Document Type


Publication Date




Publication Title

Journal of Clinical & Basic Psychosomatics






2248 (1-12)


The heart–brain interaction is the main mechanism for maintaining normative physiological processes, and its dysregulation underlies the somatic symptoms of various mental disorders. Cortical inhibition, triggered by afferent signals from baroreceptor activation, induces systematic variations in sensorimotor responses within a cardiac cycle, with reaction times (RTs) slower at cardiac systole compared to diastole (known as cardiac cycle time effects). However, recent data suggest that baroreceptor afferents not only inhibit simple responses but also facilitate complex sensorimotor responses during cardiac systole. The mental workload that is implicated in complex responses may modulate the cardiac cycle time effects. The current study aimed to examine whether concurrent mental workloads influenced cardiac cycle time effects on sensorimotor processing. Using a dual-task paradigm, 47 participants (32 female; age = 21.9 ± 2.1 years) performed a choice RT task and a working memory (WM) task. Stimuli were presented during either cardiac systole or diastole. RT data were fitted using the ex-Gaussian distribution, and the parameters, mu and tau, were derived to indicate response speed and high-order attentional processes, respectively. The behavioral data were submitted to 2 (WM load) × 2 (cardiac timing) repeated measures analyses of variances. The results indicated that RT metrics were longer during cardiac systole than diastole under the no-load condition. However, WM load reversed the cardiac timing effects on response speed while inducing more attentional lapses. These findings suggest that concurrent WM load influences cardiac cycle time effects on sensorimotor processing via top-down resources.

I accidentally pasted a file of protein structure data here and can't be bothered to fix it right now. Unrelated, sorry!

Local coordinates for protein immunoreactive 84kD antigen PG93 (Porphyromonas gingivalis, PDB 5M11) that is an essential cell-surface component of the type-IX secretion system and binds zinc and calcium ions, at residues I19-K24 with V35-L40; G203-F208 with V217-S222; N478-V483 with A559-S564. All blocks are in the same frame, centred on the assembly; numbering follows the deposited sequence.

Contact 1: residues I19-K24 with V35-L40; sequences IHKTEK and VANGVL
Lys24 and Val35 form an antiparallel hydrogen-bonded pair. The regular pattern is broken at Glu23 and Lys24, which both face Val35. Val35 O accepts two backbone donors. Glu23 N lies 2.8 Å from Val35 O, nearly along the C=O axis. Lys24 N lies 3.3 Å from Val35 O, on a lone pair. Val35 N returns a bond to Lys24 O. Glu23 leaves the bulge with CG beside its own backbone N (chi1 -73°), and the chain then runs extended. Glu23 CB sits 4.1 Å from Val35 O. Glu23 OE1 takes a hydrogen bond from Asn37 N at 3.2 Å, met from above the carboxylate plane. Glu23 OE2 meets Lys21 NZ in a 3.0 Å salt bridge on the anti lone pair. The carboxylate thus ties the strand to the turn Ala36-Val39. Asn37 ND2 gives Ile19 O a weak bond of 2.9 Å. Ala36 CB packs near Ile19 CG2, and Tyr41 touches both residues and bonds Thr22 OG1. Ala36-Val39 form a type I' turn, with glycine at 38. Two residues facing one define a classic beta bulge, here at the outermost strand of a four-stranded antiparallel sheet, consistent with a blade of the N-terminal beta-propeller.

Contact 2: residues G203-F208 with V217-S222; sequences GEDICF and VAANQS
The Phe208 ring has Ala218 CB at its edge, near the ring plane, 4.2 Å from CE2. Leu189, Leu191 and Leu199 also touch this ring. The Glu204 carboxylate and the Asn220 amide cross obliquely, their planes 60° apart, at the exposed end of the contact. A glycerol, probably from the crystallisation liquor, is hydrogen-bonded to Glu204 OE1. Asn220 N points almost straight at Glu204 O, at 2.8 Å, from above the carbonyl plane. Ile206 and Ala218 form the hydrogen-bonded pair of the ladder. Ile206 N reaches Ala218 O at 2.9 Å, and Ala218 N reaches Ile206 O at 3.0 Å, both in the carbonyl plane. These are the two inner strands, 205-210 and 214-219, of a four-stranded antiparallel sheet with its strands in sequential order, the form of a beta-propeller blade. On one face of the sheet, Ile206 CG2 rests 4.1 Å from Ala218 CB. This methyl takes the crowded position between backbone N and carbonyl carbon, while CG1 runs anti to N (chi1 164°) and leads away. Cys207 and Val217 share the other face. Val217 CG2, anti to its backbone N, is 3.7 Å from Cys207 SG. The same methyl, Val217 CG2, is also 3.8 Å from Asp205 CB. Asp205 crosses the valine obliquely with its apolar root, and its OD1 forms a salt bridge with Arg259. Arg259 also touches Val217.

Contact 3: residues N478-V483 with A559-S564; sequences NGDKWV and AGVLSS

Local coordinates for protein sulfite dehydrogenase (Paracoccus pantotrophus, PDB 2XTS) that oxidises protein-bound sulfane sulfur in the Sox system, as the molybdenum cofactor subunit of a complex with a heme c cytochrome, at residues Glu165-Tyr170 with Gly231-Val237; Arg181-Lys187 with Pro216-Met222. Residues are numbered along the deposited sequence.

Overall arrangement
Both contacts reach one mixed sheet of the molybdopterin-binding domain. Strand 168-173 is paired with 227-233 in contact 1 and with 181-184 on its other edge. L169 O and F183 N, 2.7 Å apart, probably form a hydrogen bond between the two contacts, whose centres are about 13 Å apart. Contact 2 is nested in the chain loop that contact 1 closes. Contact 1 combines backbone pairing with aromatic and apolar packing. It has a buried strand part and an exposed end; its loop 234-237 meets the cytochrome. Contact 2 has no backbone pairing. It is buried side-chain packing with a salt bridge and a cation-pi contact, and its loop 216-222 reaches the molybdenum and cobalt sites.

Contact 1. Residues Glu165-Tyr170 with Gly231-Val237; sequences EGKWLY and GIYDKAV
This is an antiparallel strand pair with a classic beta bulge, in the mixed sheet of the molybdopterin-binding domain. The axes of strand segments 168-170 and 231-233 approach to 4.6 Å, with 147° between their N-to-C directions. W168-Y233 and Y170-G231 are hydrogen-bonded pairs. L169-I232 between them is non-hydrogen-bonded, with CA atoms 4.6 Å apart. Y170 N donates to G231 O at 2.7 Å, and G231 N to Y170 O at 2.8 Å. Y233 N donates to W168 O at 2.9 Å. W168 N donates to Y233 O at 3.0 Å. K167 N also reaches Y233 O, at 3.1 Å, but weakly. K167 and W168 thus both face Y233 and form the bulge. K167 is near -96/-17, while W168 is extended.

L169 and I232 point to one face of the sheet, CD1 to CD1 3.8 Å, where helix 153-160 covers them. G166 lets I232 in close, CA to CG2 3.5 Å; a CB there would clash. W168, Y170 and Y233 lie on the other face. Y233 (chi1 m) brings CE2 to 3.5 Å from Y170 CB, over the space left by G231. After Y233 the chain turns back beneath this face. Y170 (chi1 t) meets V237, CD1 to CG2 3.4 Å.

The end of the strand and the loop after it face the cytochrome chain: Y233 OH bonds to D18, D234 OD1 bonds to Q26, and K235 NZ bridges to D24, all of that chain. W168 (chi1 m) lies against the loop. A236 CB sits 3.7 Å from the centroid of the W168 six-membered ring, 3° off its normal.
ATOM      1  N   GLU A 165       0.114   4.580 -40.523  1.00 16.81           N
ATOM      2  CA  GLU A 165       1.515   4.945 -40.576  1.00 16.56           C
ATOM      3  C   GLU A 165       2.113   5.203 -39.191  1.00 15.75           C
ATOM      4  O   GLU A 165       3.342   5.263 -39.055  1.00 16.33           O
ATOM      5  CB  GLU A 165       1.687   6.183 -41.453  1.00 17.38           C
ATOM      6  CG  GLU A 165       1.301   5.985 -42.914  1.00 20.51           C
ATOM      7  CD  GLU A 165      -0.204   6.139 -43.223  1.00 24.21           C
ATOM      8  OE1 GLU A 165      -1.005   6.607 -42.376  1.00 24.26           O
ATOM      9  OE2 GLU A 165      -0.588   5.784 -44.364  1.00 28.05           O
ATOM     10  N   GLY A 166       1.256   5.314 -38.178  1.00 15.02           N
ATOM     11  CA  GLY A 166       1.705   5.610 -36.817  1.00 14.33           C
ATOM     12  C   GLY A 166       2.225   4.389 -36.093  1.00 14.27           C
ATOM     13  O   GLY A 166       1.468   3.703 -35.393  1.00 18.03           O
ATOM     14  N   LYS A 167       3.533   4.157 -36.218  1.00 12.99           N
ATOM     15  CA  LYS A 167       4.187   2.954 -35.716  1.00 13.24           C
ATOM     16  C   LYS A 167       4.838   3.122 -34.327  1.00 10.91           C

© 2024 by the Authors.

This article is an open access article distributed under the terms and conditions of the Creative Commons Attribution 4.0 International (CC BY 4.0) License.

Data Availability

Article states: "The data presented in this study are available on request from the corresponding author."

Original Publication Citation

Yang, X., Heberlein, K., Reid, A., Jiao, D., & Fang, F. (2024). Mental workload modulates the effects of baroreceptor afferents on sensorimotor processing. Journal of Clinical & Basic Psychosomatics, 2(2), 1-12, Article 2248.